This goes first and it goes in capital letters because it is important to understand that human rights issues are deeply personal and sensitive for people. The last thing you need, is someone who is completely ignorant about a situation, leading the communications for your brand. You need someone with an ear to the ground. Someone who knows what to say, what to do and knows how the people are feeling. If you do not have a black person running your marketing department right now, you need to appoint one immediately. A non-black person can not lead this conversation for your brand. You will find yourself repeating the great Pepsi Ad FAIL of 2017. Stand back and let someone else speak, someone who truly undrstands.
2. Say less on social media.
Where social media may be your main communication channel between your brand and your customers, right now, it would be tone deaf to market your brand without acknowledging #BlackLivesMatter. It almost comes across as insensitive. When speaking online during this time, be compassionate, be empathetic and read the room. Don't post quite as often as usual.
3. Revise all scheduled social media posts.
Do you still have pre-scheduled posts going out with tone deaf captions? Take the time to go through all scheduled campaigns, delete everything that doesn't fit into the conversation, change the captions and make sure the messaging is sensitive to the subjects.
4. Utilize your mailing list.
Remember, where social media may be your main channel of communication, the time has certainly come for you to push your email marketing campaigns to the forefront. That will be your place to speak compassionately to your customer base while promoting your products and services without a lack of sensitivity. For further support with email marketing, have a look at this resource available in our Small Business School.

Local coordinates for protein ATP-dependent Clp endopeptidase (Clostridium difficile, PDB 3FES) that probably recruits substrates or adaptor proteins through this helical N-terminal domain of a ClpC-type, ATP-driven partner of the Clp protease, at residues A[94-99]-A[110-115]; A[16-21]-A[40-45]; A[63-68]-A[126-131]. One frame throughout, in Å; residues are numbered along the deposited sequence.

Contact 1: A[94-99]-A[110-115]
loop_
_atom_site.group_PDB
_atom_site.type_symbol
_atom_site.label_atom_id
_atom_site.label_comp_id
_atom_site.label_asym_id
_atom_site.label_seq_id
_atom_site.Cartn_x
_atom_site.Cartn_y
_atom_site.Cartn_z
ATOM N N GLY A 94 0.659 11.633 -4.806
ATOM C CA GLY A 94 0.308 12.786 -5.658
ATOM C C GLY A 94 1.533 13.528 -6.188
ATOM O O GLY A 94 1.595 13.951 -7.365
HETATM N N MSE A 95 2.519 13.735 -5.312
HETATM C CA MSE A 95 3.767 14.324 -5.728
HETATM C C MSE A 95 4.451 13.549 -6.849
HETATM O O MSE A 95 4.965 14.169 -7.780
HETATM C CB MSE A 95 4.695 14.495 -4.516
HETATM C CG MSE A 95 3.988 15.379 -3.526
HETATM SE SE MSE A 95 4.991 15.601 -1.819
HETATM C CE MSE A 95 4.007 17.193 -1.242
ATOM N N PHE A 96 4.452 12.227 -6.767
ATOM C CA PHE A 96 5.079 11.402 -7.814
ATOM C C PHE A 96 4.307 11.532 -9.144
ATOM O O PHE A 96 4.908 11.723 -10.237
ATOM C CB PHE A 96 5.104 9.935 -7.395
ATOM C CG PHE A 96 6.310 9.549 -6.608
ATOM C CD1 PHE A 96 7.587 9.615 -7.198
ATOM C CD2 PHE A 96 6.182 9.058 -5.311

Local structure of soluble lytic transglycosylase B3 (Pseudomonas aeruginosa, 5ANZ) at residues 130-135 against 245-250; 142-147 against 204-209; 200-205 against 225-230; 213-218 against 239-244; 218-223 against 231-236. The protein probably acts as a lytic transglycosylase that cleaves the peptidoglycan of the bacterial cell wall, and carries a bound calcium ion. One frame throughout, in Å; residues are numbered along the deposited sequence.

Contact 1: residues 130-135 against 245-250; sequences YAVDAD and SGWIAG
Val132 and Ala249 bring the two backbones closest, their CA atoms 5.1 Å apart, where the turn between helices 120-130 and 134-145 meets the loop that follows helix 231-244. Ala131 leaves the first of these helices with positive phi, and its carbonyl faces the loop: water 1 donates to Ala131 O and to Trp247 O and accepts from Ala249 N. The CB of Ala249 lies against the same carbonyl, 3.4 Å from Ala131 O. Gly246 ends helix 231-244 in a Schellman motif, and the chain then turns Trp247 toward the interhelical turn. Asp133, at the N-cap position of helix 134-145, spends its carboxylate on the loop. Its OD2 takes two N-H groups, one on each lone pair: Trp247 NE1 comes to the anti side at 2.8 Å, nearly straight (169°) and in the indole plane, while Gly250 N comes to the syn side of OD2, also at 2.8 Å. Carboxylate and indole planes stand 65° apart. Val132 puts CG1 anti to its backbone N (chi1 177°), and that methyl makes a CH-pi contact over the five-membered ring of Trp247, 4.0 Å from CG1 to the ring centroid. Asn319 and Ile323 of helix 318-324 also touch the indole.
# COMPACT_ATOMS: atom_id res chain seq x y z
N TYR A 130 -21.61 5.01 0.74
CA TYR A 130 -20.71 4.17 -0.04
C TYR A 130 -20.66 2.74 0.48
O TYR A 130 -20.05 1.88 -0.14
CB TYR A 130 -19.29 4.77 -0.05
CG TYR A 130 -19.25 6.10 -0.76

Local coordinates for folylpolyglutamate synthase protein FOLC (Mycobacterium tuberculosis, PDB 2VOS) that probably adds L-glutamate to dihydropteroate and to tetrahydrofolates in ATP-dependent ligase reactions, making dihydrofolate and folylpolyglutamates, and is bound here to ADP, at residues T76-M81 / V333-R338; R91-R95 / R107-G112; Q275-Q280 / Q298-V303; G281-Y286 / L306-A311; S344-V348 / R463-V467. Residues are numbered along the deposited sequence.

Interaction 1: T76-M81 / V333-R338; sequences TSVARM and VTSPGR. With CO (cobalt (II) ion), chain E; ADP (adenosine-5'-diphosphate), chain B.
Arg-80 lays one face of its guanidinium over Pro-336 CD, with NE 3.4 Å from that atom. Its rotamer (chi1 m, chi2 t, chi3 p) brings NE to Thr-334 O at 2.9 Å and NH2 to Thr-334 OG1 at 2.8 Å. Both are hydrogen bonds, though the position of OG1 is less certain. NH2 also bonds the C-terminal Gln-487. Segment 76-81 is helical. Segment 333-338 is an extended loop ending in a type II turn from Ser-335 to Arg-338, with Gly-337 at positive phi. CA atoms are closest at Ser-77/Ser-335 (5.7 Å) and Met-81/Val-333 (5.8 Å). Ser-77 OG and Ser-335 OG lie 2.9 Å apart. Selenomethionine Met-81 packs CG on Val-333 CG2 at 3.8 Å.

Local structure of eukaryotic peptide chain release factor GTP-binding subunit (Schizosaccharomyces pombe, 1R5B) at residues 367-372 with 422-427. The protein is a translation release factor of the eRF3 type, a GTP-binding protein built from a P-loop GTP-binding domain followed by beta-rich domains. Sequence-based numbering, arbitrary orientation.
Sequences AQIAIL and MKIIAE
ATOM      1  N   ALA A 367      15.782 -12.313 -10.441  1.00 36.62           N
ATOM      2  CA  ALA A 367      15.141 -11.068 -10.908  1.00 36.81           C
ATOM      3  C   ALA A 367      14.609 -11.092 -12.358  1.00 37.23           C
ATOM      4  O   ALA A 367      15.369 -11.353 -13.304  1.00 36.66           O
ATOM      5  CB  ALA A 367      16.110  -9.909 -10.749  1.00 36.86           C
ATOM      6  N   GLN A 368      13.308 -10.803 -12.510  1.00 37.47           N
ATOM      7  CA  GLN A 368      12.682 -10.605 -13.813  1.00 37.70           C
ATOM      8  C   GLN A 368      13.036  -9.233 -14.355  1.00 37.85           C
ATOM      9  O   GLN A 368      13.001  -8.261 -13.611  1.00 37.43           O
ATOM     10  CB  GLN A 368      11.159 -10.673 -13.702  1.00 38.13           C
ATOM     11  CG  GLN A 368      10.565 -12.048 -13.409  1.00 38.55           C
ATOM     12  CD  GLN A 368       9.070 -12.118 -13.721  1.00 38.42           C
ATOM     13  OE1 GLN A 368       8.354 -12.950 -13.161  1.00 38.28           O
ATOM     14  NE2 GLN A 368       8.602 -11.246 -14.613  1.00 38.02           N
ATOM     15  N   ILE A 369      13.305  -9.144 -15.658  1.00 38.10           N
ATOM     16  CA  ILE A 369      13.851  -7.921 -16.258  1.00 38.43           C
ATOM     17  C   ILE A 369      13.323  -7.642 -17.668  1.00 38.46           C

5. Remember there are plenty other marketing channels
SEO, PPC, Email, Text, Content Marketing, Influencer Marketing and a plethora of other options are available to you. Make use of these channels. This is to keep things afloat while you do the work behind the scenes to ensure that your employees are safe and healthy amidst the Covid-19 health risk. And also ensuring that you make room within your organisation for black people to be treated fairly and given opportunities that they are qualified for.
6. Have public conversations and LISTEN
As mentioned, now is the time to have difficult conversations publicly. People need to know where you stand, so say it loud and say it proud. Engage in conversations on Instagram/Facebook Live, have sit down conversations on camera discussing things that are important to your audience and really listen. If your brand insists on having visibility right now, be mindful that it is not about you.
We are of the school of thought that when there are more important things to think about, then we should think about the more important things. Infuse that into your marketing messaging and be prepared to have some very uncomfortable dialogue. Your brand needs to build character and this is an opportunity to do that.
For further support in this area, contact our team via email@example.com